11 Reasons why people buy Land Rovers
Just why exactly do people buy Land Rovers? They are gas guzzling, rust buckets… right?
A friend of mine once emailed to say that he was considering buying an old soft-top 109 Land Rover to carry around his family and their kayaks on weekend trips. “What about this one?” he asked, showing me a decent looking 109 rag top, “But I want a non fan-boy opinion”. I thought that was interesting. I’m known amongst friends to be very enthusiastic about Land Rovers, but to the point that people obviously believe I’m blind to even the biggest oversights and niggles that Land Rovers do have.
So, having sat and pondered this comment, I wondered, why do people buy Land Rovers? Land Rover’s are expensive, very basic, difficult to drive around towns, not particularly comfortable, slow, fuel burners, noisy, costly to run, hard to get into with a skirt on (apparently), damp, leaky and we could go on.
Here’s 11 reasons people buy Land Rovers
There’s no denying, Land Rovers are tools on wheels. Interiors are made of rugged, hard-wearing materials and can be hosed down. Fabrics and carpets resist mud and moisture well. The rear load space is perfect for carrying anything from a concrete mixer, to a 50 gallon drum, several dogs, boxes of tools, the queen or a combination of the above.
2. Body options
There’s few civilian vehicles you can still purchase in the following body options:
- Chassis cab
- Truck cab
- Double cab
- Hi cap
- County spec
- Utlity wagon
- XS plush options of above
- 3 different wheelbase lengths
And Land Rover even have their own “Special Vehicles Department” offering additional, specialised outfittings. There’s no other company out there that can offer this kind of variety and that’s why you don’t see many Nissan Navara snow ploughs or Hilux based cherry pickers.
3. Out of the box Off-road Abilities
Land Rover’s history is off-road. Farmers love Land Rovers for their go anywhere capability. Mud, wet grass and rutted farm tracks prove trivial. Snowy roads, even under thick drifts of snow are completely passable, crucial if you live in a secluded village with limited access. These vehicles are designed for trips across a beach, into the sea, through fords and across side slopes that would topple a lesser vehicle.
4. Cool Factor
One big reason people buy Landy’s now is the cool factor. Companies like Twisted Performance have made tuned defenders desirable. Purchases by premiership footballers and celebrities increase exposure, resulting in copy cat buyers. It’s become trendy to have a sporty Defender and with appearances on every TV show ever shown, the Defender, despite all it’s downfalls, is seen as a chique & hip vehicle. On a recent trip to Paris, I was surprised to find a lot of Defenders. Mostly all special editions…
The look of the Defender is perfect in every way, the design harps back to the 1948, revisited in the 80’s resulting in a retro design that still looks good on the road now.
6. Ease of Maintenance / Simplicity
Die-hard Defender fans will often state the 300 tdi was the last ‘proper’ engine to be fitted to the Defender. In reality, all engines fitted to the Defender have their fans and their detractors. One thing all iterations have shared is relative ease of maintenance and simple construction.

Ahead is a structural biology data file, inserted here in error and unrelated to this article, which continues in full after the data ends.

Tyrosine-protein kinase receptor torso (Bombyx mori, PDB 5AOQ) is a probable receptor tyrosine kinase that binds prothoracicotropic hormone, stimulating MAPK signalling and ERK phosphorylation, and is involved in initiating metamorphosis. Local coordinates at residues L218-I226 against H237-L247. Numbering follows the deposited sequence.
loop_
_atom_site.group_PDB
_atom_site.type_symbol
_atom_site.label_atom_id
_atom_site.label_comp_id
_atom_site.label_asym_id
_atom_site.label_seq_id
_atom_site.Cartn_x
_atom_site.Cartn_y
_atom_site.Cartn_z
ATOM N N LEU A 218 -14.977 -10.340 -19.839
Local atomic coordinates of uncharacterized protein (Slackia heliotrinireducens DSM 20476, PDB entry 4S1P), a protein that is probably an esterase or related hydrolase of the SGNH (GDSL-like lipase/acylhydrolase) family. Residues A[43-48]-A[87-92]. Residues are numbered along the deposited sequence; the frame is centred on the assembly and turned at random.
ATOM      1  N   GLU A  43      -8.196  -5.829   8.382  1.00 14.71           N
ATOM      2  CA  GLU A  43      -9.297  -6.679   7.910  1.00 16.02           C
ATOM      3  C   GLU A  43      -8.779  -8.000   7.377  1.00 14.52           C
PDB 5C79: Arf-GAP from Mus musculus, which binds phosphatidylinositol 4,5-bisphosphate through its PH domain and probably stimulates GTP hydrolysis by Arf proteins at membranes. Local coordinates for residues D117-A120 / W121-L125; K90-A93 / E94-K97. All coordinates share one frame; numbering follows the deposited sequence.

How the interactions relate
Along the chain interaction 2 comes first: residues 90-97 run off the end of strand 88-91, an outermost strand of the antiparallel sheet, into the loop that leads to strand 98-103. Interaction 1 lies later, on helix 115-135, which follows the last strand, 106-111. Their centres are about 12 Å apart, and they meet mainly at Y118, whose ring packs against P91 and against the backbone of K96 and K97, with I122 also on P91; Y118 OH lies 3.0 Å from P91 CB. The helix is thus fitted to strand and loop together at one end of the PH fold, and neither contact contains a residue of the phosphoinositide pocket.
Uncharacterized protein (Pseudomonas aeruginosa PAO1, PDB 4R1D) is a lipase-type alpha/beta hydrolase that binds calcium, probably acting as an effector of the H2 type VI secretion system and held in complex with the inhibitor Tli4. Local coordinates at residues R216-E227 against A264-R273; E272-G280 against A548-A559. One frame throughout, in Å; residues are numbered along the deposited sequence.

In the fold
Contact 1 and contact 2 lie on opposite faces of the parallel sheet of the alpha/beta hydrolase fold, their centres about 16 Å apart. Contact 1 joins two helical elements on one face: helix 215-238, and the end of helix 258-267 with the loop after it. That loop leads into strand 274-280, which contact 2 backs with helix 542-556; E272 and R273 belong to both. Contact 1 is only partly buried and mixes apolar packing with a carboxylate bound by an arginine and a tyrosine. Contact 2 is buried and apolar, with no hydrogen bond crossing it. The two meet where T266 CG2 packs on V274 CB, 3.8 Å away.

You can still quite easily knock down even the latest Defender with a 19mm, 17mm and 13mm spanner. The high ground clearance means a lot of jobs don’t even require the car to be jacked up. There’s no plastic trim hiding the nuts and bolts and the internet is chock full of information on how to strip down, repair and replace just about any component. It’s the perfect vehicle to learn about the mechanisms of a car and to be able to have a bash at fixing it yourself.
The Defender body and chassis are extremely modular as we’ve already discussed. Interior load space is cavernous. The flat outer panels mean you can mount just about anything anywhere. A full length roof rack gives you plenty of room for fuel, spares and equipment. Couple this with the wide availability of Land Rover parts & the ability to run on low quality fuels and you have the best adventure vehicle by far. Of course, you don’t have to be a globe trotter to get the most from a Land Rover. It’s just as suited to those who enjoy adventure sports, with plenty of room for canoes, ropes and bikes as needed.
No, this vehicle doesn’t have side impact protection. It doesn’t have air bags. It’s actually never been officially crash tested. But the Defender’s strongest structure (the chassis) is positioned above that of normal cars. The Defender has a nice high driving position too, helping you see over the tops of other cars around town and miles ahead on winding walled country lanes.
9. Lack of Depreciation
There’s very few sound investments in this world. But buying a Land Rover is somewhat sensible, as demand is constant and high while depreciation is comparatively low.
10. Towing capability
The Defender still has a class leading 3.5 tonne maximum tow load, even though it will tow a lot more than that.
Other 4x4s can only ever match the Defender, never out do it.
Very few vehicles have as a big and as dedicated a following as the Land Rover. With a very enthusiastic set of owners, it’s easy to always find help, advice and general Land Rover chat. There are lots of forums and facebook groups dedicated to all things Green Oval.